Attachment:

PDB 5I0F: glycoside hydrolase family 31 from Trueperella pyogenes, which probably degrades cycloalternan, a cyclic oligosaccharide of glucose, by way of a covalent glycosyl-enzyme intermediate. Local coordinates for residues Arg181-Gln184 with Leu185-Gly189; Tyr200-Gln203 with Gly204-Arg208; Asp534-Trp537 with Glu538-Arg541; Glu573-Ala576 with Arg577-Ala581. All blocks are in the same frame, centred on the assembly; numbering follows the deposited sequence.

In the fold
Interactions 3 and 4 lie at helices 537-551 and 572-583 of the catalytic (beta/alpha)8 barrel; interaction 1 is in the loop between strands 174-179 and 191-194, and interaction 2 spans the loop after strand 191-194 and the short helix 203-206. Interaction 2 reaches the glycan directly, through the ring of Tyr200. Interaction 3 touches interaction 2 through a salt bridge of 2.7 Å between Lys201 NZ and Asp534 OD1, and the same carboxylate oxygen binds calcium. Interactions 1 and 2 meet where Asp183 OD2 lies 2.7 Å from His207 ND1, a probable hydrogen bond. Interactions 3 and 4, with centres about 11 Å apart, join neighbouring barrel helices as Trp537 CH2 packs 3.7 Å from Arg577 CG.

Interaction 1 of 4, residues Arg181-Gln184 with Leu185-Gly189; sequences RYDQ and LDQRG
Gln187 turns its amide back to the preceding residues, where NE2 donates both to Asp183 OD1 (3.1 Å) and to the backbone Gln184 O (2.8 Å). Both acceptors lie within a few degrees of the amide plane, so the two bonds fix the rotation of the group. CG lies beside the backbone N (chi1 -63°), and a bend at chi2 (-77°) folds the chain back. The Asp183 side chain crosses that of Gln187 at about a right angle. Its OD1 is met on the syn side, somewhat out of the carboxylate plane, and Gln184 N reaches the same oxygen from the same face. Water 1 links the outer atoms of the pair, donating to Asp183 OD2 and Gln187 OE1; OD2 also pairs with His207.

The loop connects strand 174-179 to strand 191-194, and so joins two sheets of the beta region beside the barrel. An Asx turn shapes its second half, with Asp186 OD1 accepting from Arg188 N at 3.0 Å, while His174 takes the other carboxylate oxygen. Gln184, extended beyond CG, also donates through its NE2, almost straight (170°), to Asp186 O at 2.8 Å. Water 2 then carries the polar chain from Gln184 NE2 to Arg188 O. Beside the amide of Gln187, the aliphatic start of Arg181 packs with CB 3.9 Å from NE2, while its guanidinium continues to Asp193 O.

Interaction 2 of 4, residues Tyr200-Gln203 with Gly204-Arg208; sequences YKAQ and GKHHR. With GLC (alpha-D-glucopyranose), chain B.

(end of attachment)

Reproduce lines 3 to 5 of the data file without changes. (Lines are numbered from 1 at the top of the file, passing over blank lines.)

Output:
Interactions 3 and 4 lie at helices 537-551 and 572-583 of the catalytic (beta/alpha)8 barrel; interaction 1 is in the loop between strands 174-179 and 191-194, and interaction 2 spans the loop after strand 191-194 and the short helix 203-206. Interaction 2 reaches the glycan directly, through the ring of Tyr200. Interaction 3 touches interaction 2 through a salt bridge of 2.7 Å between Lys201 NZ and Asp534 OD1, and the same carboxylate oxygen binds calcium. Interactions 1 and 2 meet where Asp183 OD2 lies 2.7 Å from His207 ND1, a probable hydrogen bond. Interactions 3 and 4, with centres about 11 Å apart, join neighbouring barrel helices as Trp537 CH2 packs 3.7 Å from Arg577 CG.

Interaction 1 of 4, residues Arg181-Gln184 with Leu185-Gly189; sequences RYDQ and LDQRG
Gln187 turns its amide back to the preceding residues, where NE2 donates both to Asp183 OD1 (3.1 Å) and to the backbone Gln184 O (2.8 Å). Both acceptors lie within a few degrees of the amide plane, so the two bonds fix the rotation of the group. CG lies beside the backbone N (chi1 -63°), and a bend at chi2 (-77°) folds the chain back. The Asp183 side chain crosses that of Gln187 at about a right angle. Its OD1 is met on the syn side, somewhat out of the carboxylate plane, and Gln184 N reaches the same oxygen from the same face. Water 1 links the outer atoms of the pair, donating to Asp183 OD2 and Gln187 OE1; OD2 also pairs with His207.